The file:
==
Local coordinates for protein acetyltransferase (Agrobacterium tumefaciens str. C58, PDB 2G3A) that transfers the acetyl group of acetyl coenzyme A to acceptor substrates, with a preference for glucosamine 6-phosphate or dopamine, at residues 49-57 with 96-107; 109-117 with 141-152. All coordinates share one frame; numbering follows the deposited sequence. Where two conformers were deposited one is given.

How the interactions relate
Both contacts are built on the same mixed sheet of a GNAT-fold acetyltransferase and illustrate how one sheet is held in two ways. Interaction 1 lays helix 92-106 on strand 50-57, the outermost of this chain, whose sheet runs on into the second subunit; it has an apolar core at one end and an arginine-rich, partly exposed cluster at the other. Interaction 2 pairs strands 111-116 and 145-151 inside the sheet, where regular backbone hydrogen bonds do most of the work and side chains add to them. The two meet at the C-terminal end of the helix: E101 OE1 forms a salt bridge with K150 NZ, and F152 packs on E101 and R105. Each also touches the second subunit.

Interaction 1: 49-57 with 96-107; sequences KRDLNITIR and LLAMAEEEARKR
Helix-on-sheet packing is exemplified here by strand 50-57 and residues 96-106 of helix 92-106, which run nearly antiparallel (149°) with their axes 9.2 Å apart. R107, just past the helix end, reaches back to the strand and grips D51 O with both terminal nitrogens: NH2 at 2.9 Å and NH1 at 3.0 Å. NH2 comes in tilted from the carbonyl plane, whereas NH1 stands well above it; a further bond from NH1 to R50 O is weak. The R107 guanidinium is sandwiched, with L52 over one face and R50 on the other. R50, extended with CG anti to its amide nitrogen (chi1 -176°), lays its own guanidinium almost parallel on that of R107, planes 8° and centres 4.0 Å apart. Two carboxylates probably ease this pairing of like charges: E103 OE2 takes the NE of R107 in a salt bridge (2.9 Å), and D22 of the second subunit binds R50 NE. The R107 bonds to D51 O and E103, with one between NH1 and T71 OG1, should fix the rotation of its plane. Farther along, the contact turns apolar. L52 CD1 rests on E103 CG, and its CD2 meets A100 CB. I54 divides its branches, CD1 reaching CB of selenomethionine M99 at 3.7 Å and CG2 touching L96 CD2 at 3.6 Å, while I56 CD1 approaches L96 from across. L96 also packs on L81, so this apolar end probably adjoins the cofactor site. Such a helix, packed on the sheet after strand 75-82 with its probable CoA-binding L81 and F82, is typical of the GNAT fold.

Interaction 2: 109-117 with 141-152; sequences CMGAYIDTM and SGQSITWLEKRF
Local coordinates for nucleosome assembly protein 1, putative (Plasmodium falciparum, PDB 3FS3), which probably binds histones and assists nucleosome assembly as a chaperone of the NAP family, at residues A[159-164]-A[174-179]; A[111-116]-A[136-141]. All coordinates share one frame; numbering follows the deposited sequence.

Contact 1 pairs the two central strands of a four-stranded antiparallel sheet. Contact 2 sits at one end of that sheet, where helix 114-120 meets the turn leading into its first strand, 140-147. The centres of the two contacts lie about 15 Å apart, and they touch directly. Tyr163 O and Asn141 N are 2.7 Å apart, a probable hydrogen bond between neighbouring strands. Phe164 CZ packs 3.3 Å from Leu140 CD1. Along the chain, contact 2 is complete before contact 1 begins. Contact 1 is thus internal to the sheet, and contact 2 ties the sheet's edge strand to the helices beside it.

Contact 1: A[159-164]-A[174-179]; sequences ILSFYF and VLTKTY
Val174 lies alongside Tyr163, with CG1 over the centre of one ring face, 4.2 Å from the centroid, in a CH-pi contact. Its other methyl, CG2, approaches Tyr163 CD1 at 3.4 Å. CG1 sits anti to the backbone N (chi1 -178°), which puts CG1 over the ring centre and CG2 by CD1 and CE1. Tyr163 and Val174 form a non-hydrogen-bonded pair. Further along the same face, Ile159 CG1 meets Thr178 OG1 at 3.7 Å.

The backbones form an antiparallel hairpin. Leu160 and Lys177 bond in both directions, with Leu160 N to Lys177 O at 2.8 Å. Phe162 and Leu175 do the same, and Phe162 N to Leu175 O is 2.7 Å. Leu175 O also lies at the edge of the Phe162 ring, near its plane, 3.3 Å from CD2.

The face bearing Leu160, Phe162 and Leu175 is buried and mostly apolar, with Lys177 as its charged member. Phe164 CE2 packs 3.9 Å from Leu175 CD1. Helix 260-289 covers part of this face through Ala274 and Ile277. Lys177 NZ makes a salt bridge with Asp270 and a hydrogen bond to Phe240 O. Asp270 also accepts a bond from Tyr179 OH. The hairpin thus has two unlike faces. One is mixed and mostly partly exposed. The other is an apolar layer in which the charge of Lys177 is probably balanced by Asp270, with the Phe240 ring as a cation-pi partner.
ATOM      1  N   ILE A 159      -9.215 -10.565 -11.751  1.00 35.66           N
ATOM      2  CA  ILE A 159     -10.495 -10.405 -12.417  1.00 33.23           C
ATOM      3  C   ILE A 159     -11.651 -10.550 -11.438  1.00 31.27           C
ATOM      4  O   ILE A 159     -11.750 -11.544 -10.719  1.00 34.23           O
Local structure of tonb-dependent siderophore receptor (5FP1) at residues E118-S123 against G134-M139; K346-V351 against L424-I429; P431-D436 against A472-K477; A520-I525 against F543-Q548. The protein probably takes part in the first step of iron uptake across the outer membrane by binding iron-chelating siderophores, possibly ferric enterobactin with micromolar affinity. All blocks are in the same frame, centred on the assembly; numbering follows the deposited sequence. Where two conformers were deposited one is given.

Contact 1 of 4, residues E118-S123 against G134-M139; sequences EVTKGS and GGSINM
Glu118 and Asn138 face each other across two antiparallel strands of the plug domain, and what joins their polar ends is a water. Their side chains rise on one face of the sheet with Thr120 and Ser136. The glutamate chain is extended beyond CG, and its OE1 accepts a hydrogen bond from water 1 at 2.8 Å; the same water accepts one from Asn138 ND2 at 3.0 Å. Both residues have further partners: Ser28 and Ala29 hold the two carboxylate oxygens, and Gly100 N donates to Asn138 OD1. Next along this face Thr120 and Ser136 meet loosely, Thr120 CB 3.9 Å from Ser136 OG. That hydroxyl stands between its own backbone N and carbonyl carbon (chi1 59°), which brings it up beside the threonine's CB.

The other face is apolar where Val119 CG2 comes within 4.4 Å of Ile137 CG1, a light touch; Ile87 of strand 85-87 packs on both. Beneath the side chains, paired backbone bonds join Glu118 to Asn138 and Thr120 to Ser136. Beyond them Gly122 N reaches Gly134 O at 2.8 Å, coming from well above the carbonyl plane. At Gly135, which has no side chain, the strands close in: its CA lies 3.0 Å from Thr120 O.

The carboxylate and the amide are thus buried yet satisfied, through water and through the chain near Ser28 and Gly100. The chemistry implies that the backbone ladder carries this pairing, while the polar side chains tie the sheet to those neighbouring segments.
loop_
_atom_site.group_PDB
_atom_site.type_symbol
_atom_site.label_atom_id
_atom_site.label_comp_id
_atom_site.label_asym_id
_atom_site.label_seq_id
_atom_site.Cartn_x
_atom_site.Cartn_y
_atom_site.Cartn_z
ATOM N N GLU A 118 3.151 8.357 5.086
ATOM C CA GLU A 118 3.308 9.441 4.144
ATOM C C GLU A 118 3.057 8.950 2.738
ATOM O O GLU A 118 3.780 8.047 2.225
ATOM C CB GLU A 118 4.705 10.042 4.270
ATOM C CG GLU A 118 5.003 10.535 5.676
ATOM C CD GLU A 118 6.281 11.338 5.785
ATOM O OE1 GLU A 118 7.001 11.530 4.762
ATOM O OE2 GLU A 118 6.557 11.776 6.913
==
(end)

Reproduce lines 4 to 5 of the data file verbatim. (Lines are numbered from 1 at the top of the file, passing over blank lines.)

Interaction 1: 49-57 with 96-107; sequences KRDLNITIR and LLAMAEEEARKR
Helix-on-sheet packing is exemplified here by strand 50-57 and residues 96-106 of helix 92-106, which run nearly antiparallel (149°) with their axes 9.2 Å apart. R107, just past the helix end, reaches back to the strand and grips D51 O with both terminal nitrogens: NH2 at 2.9 Å and NH1 at 3.0 Å. NH2 comes in tilted from the carbonyl plane, whereas NH1 stands well above it; a further bond from NH1 to R50 O is weak. The R107 guanidinium is sandwiched, with L52 over one face and R50 on the other. R50, extended with CG anti to its amide nitrogen (chi1 -176°), lays its own guanidinium almost parallel on that of R107, planes 8° and centres 4.0 Å apart. Two carboxylates probably ease this pairing of like charges: E103 OE2 takes the NE of R107 in a salt bridge (2.9 Å), and D22 of the second subunit binds R50 NE. The R107 bonds to D51 O and E103, with one between NH1 and T71 OG1, should fix the rotation of its plane. Farther along, the contact turns apolar. L52 CD1 rests on E103 CG, and its CD2 meets A100 CB. I54 divides its branches, CD1 reaching CB of selenomethionine M99 at 3.7 Å and CG2 touching L96 CD2 at 3.6 Å, while I56 CD1 approaches L96 from across. L96 also packs on L81, so this apolar end probably adjoins the cofactor site. Such a helix, packed on the sheet after strand 75-82 with its probable CoA-binding L81 and F82, is typical of the GNAT fold.